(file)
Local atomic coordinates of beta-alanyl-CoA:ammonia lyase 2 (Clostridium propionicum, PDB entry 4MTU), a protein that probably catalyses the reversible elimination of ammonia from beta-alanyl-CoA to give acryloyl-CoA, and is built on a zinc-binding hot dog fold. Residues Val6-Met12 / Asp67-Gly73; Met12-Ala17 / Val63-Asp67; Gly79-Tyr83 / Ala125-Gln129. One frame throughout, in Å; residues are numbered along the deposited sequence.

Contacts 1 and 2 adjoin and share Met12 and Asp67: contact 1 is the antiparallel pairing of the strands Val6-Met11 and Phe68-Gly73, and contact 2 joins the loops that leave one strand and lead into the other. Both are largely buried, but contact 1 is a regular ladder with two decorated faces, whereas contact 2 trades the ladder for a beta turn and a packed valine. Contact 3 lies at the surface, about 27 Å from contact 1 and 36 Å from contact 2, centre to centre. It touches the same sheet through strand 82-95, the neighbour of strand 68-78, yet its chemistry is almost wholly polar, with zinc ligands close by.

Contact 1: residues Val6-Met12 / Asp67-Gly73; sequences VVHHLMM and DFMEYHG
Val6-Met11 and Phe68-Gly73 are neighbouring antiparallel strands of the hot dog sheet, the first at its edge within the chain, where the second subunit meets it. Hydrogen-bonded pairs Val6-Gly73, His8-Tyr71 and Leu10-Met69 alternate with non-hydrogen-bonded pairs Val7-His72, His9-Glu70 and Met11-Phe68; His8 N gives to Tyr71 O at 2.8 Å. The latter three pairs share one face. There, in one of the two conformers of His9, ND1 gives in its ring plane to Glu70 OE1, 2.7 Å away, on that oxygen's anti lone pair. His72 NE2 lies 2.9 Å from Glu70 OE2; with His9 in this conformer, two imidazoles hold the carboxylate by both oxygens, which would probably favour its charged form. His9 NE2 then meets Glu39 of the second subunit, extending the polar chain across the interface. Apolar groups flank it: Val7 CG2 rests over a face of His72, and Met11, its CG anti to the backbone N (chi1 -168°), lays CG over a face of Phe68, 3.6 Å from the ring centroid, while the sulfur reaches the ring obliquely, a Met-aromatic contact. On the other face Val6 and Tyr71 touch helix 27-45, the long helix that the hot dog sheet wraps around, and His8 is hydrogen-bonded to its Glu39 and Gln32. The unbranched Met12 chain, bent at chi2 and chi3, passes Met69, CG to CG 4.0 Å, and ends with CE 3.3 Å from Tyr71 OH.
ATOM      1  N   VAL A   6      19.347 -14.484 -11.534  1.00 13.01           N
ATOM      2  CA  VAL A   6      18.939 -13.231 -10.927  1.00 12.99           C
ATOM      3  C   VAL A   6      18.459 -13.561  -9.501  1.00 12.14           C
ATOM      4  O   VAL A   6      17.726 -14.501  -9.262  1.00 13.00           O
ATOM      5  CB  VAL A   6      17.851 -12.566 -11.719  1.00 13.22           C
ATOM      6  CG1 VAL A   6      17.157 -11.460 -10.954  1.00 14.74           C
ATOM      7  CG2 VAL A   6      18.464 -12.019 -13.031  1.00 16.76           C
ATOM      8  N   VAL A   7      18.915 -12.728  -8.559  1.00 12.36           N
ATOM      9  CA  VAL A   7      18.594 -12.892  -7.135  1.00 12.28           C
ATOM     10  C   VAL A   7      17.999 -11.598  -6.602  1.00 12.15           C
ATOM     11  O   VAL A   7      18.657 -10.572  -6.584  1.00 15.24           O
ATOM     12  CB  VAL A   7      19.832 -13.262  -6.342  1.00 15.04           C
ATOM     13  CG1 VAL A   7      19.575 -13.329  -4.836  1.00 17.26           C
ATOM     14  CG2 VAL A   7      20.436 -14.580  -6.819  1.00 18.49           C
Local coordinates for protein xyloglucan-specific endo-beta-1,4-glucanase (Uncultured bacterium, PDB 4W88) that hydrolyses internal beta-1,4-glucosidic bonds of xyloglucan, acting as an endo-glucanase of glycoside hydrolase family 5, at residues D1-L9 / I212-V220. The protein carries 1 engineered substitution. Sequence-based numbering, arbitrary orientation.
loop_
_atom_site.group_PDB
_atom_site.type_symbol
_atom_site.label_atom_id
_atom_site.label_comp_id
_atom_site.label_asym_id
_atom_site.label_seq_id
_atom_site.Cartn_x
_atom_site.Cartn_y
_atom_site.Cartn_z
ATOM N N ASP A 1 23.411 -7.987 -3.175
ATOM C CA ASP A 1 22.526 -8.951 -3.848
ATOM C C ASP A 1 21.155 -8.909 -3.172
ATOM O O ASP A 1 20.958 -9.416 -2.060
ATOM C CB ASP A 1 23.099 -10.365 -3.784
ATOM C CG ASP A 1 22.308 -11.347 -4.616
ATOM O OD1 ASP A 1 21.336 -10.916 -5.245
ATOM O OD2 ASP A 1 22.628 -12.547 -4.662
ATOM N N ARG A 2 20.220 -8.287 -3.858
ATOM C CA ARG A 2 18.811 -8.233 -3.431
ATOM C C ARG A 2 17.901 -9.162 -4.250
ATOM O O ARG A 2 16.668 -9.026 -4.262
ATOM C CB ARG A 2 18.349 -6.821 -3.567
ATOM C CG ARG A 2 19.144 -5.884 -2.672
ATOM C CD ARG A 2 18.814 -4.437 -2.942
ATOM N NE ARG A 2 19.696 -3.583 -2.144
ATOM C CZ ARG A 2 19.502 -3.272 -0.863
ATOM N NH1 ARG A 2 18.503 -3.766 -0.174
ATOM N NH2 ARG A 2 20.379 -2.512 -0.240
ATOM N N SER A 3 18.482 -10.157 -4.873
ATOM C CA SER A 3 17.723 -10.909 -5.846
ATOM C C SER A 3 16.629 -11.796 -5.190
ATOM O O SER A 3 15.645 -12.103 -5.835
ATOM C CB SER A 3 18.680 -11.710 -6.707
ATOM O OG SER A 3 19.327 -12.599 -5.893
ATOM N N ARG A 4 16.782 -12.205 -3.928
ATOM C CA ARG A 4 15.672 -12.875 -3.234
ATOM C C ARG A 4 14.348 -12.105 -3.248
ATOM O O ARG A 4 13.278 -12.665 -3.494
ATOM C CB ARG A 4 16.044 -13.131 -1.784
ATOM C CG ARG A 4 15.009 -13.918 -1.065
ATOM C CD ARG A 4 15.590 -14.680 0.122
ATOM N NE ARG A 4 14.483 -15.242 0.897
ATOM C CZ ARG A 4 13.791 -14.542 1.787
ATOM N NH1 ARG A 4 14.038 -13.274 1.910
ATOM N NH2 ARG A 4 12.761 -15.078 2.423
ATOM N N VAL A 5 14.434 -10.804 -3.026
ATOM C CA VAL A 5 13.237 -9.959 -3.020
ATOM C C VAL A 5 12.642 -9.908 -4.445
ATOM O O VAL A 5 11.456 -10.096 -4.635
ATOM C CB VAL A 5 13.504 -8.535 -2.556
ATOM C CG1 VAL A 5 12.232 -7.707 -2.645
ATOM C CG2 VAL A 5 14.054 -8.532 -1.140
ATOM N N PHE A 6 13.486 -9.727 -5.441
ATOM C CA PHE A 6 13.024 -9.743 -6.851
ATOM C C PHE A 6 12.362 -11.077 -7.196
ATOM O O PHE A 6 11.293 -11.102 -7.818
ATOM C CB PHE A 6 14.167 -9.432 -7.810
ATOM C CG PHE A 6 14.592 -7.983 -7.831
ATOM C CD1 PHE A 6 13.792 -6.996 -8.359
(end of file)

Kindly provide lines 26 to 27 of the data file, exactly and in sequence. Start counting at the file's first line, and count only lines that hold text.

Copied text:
_atom_site.label_seq_id
_atom_site.Cartn_x